Accessing Git from Behind the Proxy

So, you have installed Git client and trying to connect to Git server (on Visual Studio Team Services, Github, or whatever), but you're getting "fatal: unable to connect a socket (Invalid argument)" error. One of the reasons could is that you're behind the proxy. For example, you're at work and your employer requires all internet traffic to go through the proxy. ~/.gitconfig global config file is the key here. In this case, to get Git client to work with the proxy, you need to configure http.proxy key in git config using one of the following commands:

git config --global http.proxy http://proxyuser:proxypwd@proxy.server.com:8080

or

git config --global https.proxy https://proxyuser:proxypwd@proxy.server.com:8080

  • change proxyuser to your proxy user
  • change proxypwd to your proxy password
  • change proxy.server.com to the URL of your proxy server.
  • change 8080 to the proxy port configured on your proxy server

If you do not need to authenticate to proxy, then just specify proxy server name and port number and skip proxy user and password.

 

If you decide at any time to reset this proxy and work without (no proxy), use one of the the following commands:

git config --global --unset http.proxy

or

git config --global --unset https.proxy

 

Finally, to check the currently set proxy, use one of the following commands:

git config --global --get http.proxy

or

git config --global --get https.proxy

 

By the way, to retrieve the proxy settings you're using, you can use one of the following commands:

reg query "HKEY_CURRENT_USER\Software\Microsoft\Windows\CurrentVersion\Internet Settings" | find /i "proxyserver"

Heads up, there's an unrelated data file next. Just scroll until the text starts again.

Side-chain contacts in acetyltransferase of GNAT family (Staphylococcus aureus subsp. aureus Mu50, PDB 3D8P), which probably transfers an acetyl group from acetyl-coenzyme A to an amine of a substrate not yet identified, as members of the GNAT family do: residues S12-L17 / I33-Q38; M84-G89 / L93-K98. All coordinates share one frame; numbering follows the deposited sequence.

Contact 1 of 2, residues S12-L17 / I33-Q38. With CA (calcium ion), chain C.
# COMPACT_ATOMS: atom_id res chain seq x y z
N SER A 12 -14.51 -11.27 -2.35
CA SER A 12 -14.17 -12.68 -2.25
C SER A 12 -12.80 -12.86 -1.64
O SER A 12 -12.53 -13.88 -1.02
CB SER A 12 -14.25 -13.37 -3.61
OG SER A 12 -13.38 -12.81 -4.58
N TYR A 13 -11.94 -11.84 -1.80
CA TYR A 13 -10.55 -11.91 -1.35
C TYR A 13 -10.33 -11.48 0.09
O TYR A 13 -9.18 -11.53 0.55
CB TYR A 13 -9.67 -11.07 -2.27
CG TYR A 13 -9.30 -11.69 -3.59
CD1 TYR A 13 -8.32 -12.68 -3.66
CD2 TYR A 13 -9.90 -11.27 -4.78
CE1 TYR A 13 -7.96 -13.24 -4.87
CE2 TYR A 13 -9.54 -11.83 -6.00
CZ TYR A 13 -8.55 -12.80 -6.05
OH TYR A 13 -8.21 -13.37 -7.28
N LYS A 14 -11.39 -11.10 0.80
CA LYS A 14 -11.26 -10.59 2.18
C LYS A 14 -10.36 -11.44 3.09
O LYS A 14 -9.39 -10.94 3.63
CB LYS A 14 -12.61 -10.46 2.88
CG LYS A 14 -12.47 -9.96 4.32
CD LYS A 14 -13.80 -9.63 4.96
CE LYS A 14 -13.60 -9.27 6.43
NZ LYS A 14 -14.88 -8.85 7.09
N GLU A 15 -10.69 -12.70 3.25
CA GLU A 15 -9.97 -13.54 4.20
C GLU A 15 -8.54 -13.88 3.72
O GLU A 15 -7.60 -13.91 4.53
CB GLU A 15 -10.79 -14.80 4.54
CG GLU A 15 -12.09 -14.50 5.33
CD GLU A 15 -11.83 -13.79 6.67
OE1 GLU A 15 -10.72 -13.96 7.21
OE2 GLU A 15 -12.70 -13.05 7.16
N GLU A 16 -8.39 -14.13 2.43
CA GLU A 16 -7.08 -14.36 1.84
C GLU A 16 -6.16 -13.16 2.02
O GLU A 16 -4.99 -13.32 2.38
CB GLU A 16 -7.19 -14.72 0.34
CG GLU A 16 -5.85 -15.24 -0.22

or

netsh winhttp show proxy

That's all I got to say about Git and proxy server.

TFS-GIT Release Notes

I was recently having trouble generating some Release Notes for a current project that is using Visual Studio Online Visual Studio Team Services.  With Git as our backing source control system there didn’t seem to be an easy way to see what Work Items were going into a release.  Thankfully we are associating Work Items with commits which makes the following Powershell script work. 

Passing in our current release branch, and our previous release branch we can isolate the new commits and then parse their commit messages looking for the “Related Work Items:” text that Visual Studio appends to commits.  Once we have those WorkItem ids we can use the TFS api to get some info about them and create some release notes.

 

You can find the script on GitHub.

MVPDays Community Roadshow 2016

MVPDays is a series of one day events that focuses on content for IT and Dev Professionals sharing their knowledge allowing local communities to learn more and advance their skills based on real world experiences.  The majority of the sessions are Content will focus on the following topics: 

  • Cloud
  • IT PRO
  • SharePoint / Office 365
  • Development

   

It will be held in the following cities:

 

More great resources from Microsoft

 

Announcing the Microsoft Cloud Roadshow

This is a free, two day technical training event for IT Professionals and Developers that provides best practices and insight from those who run cloud services across Office 365, Micros oft Azure, and Windows 10.

Developer Interview Series #1 -

In this interview series, we bring you best practices, anecdotes, and insights from developers who are building creative solutions using Microsoft technologies.

The Power of Cross Platform Development with Universal Apps and Xamarin

We're on the road to self-driving business applications

A blog by Steve "Guggs" Guggenheimer on self-driving ERP (Enterprise Resource Planning software)

Memory Compression in Windows 10 RTM

The OS is doing some clever optimizations that allow your processes to trim some of the memory but not necessarily page it out to disk.

Managing hidden apps, beta apps and visibility of in-app purchases in Dev Center

The unified Dev Center introduced several new options to manage the visibility of apps and in-app purchase.

Looking for some good resources for Windows 10 and VS 2015?

 

You're welcome.

Join Live Q&As and interact with the architects and engineers who are building the latest features. 

Great blog for Universal Windows Platform (UWP) devs to understand .NET Native

The latest Windows 10 developer training contents

How Microsoft Edge and Internet Explorer 11 on Windows 10 work better together in the Enterprise

Download any Visual Studio skus, including VS 2015